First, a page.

This story appears in the Oct. 17, 2011 issue of ESPN The Magazine.
HIS LIFE IS SO WEIRD right now. Take tonight, late on a Tuesday at an IHOP in Norman, Dominique Whaley is sitting next to freshman Brandon Williams -- the Sooners' top and nation's No. 5 running back recruit and, to hear some in town tell it, the second coming of Adrian Peterson -- but all eyes are on the guy who wasn't recruited by any team or ranked by any service.
Whaley walked on to Oklahoma 22 months ago and still doesn't have a scholarship. The junior helped pay his way by working at Subway. Yet he is the featured running back for one of the top teams in the country. He's the guy who scored four touchdowns in the season opener against Tulsa, beat down Florida State's defense two weeks later and picked up 150 total yards against Missouri. "The weirdest thing is how many people have asked me for autographs," Whaley says between forkfuls of food. "Friends who I tell, 'I know you. Why are you asking me?'"
His strange saga begins in Miami, where he was born in 1990. He didn't stay there long: His mother is a sergeant first class and his stepfather is a master sergeant, so Whaley's childhood was a blur of bases. He began playing running back as an eighth-grader in Texas on a whim. "They said all the receivers go here, the running backs go there," Whaley says. "I saw like a billion receivers, and I said, 'Forget that. I'm going with the running backs.'"
Two years later, after his parents had transferred to U.S. Army Garrison Ansbach in southern Germany, he showed the first hints of his football potential. As a sophomore on the base's high school team, Whaley ran a 4.45 40-yard dash and bench-pressed 275 pounds. "I told his mom that he could be a college athlete," says the base's coach, Marcus George.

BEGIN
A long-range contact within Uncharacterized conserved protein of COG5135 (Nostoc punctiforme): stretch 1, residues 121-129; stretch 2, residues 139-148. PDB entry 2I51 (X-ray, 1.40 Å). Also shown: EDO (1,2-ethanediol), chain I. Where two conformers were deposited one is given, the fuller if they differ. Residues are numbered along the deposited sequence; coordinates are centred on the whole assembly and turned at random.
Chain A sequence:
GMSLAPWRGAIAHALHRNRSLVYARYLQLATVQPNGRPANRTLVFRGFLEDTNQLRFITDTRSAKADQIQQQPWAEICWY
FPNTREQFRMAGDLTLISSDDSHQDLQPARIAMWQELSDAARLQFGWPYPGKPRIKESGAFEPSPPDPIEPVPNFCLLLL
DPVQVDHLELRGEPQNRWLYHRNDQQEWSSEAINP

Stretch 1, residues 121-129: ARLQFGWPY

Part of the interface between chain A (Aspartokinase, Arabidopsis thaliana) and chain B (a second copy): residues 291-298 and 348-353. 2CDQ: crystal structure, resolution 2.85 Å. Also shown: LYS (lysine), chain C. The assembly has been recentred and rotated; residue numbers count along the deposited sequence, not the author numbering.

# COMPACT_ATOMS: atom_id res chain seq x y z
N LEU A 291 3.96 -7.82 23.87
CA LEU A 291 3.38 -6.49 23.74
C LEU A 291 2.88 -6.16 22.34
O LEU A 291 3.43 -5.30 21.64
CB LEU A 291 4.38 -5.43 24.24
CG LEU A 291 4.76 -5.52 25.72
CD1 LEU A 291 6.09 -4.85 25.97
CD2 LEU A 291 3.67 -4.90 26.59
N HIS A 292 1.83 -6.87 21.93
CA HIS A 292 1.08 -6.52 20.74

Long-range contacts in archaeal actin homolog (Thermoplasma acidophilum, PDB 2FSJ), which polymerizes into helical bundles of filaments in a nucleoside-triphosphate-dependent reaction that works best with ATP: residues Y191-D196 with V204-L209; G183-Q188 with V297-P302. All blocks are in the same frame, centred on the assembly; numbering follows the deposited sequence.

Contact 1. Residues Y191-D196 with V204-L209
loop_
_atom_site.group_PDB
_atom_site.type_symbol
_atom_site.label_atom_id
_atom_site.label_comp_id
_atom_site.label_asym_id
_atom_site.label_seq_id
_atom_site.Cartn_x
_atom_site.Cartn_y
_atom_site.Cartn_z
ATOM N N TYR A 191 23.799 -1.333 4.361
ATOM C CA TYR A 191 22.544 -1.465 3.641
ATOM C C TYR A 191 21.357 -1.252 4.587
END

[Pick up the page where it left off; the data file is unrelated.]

Before his junior year in 2006, Whaley and his family moved to Lawton, Okla., a windswept and widespread city of low-slung homes on golden hills a few miles from Fort Sill. He enrolled at MacArthur High School, but the football team already had a running back -- Javon Harris, a prep All-America and future safety for the Sooners -- so coach Ernie Manning put Whaley at slot receiver in the team's "pop" offensive sets. Whaley would go in motion, receive the handoff and zip around the edge toward the sidelines. "He turned it on and was just a blur," says Ernie's son Brett, then the offensive coordinator.
That winter, Whaley received an envelope from Kansas State, inviting him to a summer football camp. Unaware of how to play the recruiting game, Whaley discarded it, assuming his parents wouldn't drive him six hours for a camp. Instead, he spent his summer working 12-hour shifts at a Goodyear tire factory. The Mannings tried to get teams interested in Whaley his senior year, but as a slot receiver in an offense that rarely threw, he didn't draw much interest. Looking back, Whaley regrets his naivete about the recruiting process. "To hear the stories of how most players were recruited and the experiences they went through, yeah, I do kick myself," he says.
With zero Division I offers, Whaley accepted an academic scholarship to Langston University, a small, historically black college in Oklahoma that plays in the NAIA. His tenure on the football team was brief. Whaley says he wasn't thrilled with the way the coaches used him, mostly on runs between the tackles. He finished 2008 with 258 yards. An administrative error altered his GPA, pushing it below the threshold his scholarship required. The school didn't recognize the mistake until after his financial support was rescinded.